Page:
We’ve put together a list of some of the worst mistakes math teachers can make. Read through and find out how your math instruction rates.
1. Math Teachers Overuse Textbooks.
It’s hard not to use a resource that has lesson plans, tests, worksheets, and even overhead slides all wrapped up in one package. Yet, when teachers design their own course of instruction, they tend to put more thought into course of study. They include activities that will peak student interest, and they plan better for extra time to reteach difficult concepts
2. Math Teachers Don’t Use Small Group Instruction.
Math, like any other subject, is not learned well in isolation. Working problems along at a desk will not result in the same kind of math expertise as working through problems collaboratively.
3. Math Teachers Ignore Technology.
There are so many resources available for every kind of teacher these days, it’s almost criminal not to have some way to access them in the classroom. Using interactive whiteboards to present videos, games, and other internet content is best practice for the math classroom.
4. Math Teachers Give Repetitive Practice.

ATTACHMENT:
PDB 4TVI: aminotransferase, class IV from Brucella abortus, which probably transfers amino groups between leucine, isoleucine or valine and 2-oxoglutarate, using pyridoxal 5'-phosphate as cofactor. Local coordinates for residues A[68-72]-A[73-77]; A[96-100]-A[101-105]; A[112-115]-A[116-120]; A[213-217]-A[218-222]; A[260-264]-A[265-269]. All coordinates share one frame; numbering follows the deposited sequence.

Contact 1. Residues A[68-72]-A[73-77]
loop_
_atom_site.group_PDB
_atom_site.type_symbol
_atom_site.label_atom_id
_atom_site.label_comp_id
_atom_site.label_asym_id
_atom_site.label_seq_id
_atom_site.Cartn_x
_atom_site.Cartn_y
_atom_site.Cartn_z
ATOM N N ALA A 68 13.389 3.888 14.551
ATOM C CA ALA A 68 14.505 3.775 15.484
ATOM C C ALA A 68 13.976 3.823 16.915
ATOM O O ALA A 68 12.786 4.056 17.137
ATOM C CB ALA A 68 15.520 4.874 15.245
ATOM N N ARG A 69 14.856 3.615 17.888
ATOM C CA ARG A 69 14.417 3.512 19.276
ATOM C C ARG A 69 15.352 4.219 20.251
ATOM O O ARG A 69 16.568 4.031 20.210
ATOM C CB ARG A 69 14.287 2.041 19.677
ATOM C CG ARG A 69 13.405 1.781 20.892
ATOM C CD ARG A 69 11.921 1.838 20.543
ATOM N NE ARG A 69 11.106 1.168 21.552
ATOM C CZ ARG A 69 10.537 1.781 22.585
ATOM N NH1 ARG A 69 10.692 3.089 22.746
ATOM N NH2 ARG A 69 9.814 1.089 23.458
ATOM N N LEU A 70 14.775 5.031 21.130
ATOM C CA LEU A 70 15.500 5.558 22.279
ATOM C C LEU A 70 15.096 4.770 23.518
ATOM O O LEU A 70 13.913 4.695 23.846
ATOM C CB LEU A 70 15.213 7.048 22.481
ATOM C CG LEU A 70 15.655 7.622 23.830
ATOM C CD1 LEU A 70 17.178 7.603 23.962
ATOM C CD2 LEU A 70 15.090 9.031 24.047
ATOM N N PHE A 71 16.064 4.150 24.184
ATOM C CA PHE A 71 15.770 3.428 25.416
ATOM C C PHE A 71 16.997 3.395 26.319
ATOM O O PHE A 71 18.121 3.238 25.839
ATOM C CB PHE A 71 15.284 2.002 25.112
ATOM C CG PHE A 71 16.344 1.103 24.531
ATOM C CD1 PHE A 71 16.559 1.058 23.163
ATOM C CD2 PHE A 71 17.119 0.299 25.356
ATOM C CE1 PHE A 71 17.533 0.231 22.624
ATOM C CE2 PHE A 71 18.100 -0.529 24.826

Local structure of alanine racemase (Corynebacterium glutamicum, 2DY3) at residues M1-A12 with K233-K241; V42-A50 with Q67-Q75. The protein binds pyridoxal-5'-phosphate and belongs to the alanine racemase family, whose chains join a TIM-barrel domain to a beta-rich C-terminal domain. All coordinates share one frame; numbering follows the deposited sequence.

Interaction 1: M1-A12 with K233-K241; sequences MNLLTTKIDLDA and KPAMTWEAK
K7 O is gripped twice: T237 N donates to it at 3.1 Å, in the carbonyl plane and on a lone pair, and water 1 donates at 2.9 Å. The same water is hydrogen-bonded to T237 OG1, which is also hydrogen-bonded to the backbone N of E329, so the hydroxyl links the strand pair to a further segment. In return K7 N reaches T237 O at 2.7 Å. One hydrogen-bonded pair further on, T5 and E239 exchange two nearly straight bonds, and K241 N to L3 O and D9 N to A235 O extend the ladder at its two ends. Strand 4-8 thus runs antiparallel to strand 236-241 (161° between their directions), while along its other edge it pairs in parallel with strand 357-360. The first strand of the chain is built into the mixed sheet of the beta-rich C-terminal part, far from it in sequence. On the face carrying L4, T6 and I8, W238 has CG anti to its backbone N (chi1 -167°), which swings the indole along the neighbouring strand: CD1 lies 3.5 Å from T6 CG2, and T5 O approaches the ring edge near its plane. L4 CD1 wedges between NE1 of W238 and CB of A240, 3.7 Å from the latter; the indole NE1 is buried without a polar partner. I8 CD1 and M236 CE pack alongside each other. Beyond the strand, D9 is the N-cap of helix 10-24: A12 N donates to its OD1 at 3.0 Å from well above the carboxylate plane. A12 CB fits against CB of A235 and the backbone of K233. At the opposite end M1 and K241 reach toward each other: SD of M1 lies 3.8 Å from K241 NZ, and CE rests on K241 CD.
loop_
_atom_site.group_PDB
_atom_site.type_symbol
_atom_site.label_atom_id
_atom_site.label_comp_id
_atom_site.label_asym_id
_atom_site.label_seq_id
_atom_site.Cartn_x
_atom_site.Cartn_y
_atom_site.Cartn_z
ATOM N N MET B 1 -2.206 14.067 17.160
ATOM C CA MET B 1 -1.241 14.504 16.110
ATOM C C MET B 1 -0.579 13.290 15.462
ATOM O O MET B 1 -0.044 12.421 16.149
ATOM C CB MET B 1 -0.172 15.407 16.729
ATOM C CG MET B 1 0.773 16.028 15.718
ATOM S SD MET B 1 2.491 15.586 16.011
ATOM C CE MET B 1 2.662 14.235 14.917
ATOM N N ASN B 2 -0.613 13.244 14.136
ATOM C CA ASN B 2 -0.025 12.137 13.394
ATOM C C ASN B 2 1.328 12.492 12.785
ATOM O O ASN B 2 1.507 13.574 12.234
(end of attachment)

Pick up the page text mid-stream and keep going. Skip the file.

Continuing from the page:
Students are expected to reach a higher problem-solving level in high school math than ever before. It follows logically that student practice should be focused on working through multi-step problems that require them to exercise their problem-solving ability, not solving row after row of repetitive problems.
5. Math Teachers Ignore Student Engagement
Low student engagement is a causal factor for all kinds of classroom problems, like low student achievement and disruptive behavior problems. When students are bored or uninterested, they tend to be more disruptive and they learn less. To keep engagement high, keep lesson pacing brisk. Add stories or jokes where appropriate, and keep student response rates high by specifically calling on individuals throughout the lecture.
6. Math Teachers Don’t tell Students Math is Important.
Technological fields are some of the fastest growing industries in the nation. We need future generations of workers to have a level of math and science proficiency that this generation doesn’t possess. Math teachers need to tell students how important math is, and how crucial math skills will be to their future employment.